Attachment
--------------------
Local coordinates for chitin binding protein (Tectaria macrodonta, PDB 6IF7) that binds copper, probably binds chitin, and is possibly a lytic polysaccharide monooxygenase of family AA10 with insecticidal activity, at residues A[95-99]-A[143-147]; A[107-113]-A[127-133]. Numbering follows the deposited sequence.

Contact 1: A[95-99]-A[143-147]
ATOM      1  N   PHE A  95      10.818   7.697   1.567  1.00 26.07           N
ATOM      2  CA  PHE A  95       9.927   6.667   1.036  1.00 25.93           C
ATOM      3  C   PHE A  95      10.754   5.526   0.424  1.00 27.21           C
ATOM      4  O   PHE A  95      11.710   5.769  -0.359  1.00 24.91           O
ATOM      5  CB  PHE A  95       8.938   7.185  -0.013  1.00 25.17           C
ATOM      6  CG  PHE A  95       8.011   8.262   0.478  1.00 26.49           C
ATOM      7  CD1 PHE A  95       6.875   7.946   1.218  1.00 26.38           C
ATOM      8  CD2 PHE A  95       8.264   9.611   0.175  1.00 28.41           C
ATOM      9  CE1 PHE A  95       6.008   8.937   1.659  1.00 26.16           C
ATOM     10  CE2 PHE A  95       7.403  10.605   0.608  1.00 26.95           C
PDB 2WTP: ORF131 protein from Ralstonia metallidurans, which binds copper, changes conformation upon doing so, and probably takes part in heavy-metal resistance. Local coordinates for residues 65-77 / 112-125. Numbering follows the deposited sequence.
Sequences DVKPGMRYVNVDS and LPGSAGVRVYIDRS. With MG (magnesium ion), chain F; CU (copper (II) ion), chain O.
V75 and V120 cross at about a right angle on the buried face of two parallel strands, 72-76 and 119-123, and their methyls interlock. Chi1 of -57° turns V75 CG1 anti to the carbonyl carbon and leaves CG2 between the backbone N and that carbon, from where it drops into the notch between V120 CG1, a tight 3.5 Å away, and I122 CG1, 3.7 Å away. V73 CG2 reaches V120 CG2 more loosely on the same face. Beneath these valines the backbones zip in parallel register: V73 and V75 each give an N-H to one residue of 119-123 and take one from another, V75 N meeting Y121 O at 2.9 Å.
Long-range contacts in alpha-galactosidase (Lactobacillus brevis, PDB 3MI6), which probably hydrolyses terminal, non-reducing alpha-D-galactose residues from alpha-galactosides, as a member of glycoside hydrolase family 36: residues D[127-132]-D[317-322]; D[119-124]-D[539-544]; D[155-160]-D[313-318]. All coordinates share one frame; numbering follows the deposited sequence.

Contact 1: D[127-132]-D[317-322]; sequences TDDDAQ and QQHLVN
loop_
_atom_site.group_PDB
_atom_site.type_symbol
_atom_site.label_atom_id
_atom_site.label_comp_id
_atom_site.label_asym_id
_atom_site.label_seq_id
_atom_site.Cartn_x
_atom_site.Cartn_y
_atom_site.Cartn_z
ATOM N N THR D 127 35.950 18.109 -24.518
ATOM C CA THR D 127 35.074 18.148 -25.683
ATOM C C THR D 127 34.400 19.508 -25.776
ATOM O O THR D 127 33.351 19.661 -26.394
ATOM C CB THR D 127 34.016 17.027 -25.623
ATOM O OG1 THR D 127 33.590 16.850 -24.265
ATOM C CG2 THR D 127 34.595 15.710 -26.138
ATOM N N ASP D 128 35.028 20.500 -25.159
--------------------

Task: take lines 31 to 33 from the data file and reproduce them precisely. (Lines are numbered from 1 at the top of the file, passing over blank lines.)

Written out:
ATOM O O THR D 127 33.351 19.661 -26.394
ATOM C CB THR D 127 34.016 17.027 -25.623
ATOM O OG1 THR D 127 33.590 16.850 -24.265